Others in the fray: Other handset makers have devices that feature touch screens or keyboards. Samsung launched one earlier this year with Sprint Nextel, the UpStage, which has functions on both sides. One side has a portable music player with a touch pad and a large display; the other has a traditional phone with a full numeric keypad.

Another distinctive phone is the Touch from HTC. With a sweep of the thumb, the screen displays an animated, three-dimensional interface for contacts, media and applications.

— Tricia Duryee

Smartphones: BlackBerry Curve

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Challenge: The iPhone might not prove to be the smartest phone around, but in many ways it elevates the playing field for other makers of smartphones, such as Research in Motion.

RIM response: It's no coincidence RIM's BlackBerry 8300 Curve came out just before the iPhone launch. With the all the talk about iPhone's features, the idea of a phone that comes close to the power of a laptop is reaching the masses. Competitors want to give them plenty of alternatives.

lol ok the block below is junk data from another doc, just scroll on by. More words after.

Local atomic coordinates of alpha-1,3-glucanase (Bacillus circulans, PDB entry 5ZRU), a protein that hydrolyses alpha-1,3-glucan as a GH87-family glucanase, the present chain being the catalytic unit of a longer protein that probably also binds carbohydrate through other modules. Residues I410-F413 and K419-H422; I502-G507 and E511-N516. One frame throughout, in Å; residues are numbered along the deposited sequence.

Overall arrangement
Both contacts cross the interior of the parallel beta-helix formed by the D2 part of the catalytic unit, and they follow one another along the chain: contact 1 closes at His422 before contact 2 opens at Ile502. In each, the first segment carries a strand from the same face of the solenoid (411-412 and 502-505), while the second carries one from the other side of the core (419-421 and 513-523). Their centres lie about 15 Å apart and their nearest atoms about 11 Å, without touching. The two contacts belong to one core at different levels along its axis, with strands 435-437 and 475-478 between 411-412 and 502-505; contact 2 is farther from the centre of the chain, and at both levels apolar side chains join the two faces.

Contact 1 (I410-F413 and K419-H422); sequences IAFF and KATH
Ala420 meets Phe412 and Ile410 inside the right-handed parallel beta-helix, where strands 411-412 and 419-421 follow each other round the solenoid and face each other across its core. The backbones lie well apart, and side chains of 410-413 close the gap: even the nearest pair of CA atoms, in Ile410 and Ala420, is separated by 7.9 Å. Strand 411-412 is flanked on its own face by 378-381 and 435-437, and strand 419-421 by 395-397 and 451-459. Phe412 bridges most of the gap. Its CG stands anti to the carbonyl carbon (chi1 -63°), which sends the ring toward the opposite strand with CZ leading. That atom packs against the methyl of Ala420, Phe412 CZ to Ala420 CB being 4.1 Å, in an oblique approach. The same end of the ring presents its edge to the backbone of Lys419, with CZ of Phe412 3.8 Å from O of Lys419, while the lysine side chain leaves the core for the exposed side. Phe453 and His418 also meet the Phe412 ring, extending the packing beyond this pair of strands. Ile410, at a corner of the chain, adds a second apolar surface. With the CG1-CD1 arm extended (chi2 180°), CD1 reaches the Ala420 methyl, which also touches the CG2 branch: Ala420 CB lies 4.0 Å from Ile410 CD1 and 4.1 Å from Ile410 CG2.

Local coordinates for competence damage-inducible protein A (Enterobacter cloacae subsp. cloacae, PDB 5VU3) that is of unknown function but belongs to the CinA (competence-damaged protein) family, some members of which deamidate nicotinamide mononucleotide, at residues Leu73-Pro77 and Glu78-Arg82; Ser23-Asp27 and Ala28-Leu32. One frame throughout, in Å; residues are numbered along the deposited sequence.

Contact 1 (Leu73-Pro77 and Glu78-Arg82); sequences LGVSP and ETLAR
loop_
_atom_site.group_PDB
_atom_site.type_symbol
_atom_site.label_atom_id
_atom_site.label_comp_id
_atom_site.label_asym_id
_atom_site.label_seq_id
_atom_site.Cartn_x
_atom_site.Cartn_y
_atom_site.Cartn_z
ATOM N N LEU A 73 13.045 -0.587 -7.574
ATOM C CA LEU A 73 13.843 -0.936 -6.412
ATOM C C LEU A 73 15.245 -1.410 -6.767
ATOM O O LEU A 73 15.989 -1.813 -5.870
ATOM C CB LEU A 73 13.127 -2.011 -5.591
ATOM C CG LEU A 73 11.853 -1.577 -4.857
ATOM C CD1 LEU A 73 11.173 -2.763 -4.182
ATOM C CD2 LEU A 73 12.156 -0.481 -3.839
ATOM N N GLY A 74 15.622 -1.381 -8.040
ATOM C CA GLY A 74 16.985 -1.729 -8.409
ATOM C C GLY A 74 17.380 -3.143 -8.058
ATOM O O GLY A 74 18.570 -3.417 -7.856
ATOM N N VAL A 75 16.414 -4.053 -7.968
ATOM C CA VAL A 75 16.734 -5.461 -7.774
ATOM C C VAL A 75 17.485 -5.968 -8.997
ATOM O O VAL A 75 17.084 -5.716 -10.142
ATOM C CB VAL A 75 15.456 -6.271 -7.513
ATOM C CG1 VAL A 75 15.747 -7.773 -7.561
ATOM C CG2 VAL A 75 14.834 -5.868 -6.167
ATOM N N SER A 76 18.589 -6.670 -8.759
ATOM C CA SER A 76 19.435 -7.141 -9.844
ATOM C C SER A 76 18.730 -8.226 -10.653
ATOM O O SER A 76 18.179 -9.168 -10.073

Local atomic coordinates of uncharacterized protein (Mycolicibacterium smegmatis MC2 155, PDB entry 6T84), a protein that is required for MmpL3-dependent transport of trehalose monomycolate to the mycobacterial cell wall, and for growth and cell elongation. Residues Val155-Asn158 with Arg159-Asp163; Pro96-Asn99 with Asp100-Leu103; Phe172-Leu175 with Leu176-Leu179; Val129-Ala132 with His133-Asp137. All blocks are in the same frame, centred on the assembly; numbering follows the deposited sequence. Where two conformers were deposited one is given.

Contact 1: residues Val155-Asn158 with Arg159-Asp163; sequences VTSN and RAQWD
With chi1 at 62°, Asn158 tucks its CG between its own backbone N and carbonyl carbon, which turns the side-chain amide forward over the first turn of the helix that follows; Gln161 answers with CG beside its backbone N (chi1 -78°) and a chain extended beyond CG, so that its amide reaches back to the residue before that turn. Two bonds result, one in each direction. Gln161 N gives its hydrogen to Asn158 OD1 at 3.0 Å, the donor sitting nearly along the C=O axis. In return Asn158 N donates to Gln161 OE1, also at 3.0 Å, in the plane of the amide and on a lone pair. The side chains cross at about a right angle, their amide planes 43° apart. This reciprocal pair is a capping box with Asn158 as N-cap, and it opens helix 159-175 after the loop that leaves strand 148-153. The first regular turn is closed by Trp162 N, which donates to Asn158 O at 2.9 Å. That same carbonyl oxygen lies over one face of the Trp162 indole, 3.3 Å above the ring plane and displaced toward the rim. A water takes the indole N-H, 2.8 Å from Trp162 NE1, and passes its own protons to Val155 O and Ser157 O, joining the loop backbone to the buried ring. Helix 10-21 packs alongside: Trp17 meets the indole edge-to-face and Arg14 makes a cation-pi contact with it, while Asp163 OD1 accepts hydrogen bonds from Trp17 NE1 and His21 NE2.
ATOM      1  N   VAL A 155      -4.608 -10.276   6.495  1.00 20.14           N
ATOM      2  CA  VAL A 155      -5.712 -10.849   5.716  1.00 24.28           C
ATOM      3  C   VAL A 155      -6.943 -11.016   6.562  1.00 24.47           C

Expanding market: By introducing the Curve, Research in Motion is expanding outside its loyal business-user base to a broader market to compete with the likes of Apple, combining a phone, e-mail, Web browsing, camera, music and video players, and a standard, iPod-sized headset jack.

How far can phones go? Like digital cameras, newer smartphones come with side slots for small removable memory cards. Expect increasing storage — from 2 gigabytes now to 4 gigabytes soon (the iPhone has 4 or 8 built-in gigabytes, but no card slot). In the future, the memory cards might be shipped with content such as movies, turning phones into mini-DVD players.

Consumer response: The iPhone is likely to raise the expectations of consumers, too. Says IDC senior analyst Chris Hazelton: "I think this Apple phone could really open peoples' eyes to what a phone can do."

— Kristi Heim

Mobile carriers: T-Mobile USA